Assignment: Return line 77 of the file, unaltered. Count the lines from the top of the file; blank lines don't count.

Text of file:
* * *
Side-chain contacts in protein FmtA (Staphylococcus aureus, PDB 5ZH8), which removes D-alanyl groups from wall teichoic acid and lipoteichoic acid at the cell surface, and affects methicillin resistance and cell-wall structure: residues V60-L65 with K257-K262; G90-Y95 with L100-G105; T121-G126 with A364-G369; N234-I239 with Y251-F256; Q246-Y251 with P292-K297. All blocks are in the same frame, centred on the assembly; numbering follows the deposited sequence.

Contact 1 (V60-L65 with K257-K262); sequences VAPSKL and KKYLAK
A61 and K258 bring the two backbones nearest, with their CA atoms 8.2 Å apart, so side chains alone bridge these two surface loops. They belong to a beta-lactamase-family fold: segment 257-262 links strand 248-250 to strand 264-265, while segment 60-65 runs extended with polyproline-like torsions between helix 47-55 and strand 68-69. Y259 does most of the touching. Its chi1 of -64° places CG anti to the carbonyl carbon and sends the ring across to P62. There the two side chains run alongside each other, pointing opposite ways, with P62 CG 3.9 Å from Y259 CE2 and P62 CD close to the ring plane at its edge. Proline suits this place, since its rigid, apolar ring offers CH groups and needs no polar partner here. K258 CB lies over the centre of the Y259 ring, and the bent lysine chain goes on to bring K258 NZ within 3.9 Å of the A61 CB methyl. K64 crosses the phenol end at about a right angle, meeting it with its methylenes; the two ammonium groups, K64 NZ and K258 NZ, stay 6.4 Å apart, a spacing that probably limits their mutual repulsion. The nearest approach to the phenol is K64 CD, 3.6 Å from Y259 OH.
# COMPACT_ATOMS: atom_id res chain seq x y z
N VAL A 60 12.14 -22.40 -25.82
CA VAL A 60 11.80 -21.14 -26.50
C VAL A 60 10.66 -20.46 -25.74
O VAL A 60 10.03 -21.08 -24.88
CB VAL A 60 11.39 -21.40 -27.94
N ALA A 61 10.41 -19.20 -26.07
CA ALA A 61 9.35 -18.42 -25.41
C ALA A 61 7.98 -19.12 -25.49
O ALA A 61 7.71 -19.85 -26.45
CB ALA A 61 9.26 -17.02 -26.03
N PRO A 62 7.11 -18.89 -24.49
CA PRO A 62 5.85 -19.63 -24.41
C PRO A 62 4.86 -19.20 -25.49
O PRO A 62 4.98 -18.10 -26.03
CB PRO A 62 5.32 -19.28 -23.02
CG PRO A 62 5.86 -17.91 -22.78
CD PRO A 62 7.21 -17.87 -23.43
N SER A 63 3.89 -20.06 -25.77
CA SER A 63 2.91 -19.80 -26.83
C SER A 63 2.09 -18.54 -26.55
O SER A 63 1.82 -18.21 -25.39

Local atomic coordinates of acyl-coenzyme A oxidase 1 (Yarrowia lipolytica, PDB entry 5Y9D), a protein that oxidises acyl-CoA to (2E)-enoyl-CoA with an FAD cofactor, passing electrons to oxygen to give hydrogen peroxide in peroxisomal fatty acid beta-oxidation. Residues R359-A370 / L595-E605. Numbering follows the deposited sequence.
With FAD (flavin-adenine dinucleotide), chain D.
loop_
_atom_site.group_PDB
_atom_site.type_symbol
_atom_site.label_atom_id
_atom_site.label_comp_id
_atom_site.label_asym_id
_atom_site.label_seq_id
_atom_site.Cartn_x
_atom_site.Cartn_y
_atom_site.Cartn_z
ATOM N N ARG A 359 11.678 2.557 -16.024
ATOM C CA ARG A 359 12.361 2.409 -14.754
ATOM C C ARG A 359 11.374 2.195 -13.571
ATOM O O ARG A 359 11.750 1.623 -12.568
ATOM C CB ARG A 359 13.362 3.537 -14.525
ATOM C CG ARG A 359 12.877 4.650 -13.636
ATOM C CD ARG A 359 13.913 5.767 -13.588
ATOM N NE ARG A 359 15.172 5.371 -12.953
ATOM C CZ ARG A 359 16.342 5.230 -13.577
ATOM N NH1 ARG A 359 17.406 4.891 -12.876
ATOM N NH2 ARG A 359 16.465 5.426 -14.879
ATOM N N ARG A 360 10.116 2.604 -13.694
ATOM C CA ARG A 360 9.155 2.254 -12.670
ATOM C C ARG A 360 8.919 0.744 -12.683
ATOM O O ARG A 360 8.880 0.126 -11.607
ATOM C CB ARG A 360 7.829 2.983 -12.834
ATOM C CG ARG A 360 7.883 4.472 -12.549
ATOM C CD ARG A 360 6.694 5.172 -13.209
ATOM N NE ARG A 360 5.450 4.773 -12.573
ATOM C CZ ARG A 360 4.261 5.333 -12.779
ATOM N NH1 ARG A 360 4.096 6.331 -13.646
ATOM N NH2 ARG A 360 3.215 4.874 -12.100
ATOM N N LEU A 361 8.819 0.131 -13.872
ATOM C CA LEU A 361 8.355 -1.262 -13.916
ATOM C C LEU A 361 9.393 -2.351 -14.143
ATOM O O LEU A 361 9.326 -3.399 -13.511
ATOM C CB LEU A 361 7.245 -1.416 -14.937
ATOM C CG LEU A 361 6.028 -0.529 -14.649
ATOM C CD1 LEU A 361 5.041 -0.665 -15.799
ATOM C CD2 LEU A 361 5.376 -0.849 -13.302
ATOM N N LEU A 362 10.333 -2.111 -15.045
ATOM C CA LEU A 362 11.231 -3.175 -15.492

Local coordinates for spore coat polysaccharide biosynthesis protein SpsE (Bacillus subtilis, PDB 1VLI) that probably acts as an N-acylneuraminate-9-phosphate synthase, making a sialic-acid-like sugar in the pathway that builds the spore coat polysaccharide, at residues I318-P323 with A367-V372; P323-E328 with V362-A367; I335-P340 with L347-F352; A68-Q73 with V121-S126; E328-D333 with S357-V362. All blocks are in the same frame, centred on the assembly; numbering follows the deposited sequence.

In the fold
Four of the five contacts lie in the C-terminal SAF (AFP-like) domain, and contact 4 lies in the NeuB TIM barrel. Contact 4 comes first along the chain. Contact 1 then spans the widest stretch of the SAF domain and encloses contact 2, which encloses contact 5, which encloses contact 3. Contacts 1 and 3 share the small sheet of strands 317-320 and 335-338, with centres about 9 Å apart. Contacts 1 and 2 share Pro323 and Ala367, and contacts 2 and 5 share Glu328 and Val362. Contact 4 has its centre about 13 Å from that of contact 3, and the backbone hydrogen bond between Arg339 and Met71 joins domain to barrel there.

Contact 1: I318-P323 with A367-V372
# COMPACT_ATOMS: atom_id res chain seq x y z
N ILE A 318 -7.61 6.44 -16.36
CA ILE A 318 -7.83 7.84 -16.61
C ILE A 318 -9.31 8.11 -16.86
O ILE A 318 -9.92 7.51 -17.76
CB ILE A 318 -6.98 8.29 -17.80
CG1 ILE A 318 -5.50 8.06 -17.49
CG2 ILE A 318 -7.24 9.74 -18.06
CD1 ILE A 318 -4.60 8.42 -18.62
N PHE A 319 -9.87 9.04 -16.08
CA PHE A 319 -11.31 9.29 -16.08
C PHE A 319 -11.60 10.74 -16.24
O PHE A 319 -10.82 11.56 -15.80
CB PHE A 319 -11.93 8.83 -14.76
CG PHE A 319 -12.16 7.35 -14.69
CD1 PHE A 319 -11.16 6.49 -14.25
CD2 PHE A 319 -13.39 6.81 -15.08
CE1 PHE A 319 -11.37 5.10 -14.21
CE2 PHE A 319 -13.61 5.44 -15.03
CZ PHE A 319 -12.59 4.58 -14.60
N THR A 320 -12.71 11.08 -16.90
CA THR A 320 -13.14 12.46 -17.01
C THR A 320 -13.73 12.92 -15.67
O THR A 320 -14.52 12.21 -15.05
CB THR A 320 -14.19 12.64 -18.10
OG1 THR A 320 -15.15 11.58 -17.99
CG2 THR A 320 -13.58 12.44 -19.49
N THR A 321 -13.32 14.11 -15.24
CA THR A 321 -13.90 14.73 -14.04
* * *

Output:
C ILE A 318 -9.31 8.11 -16.86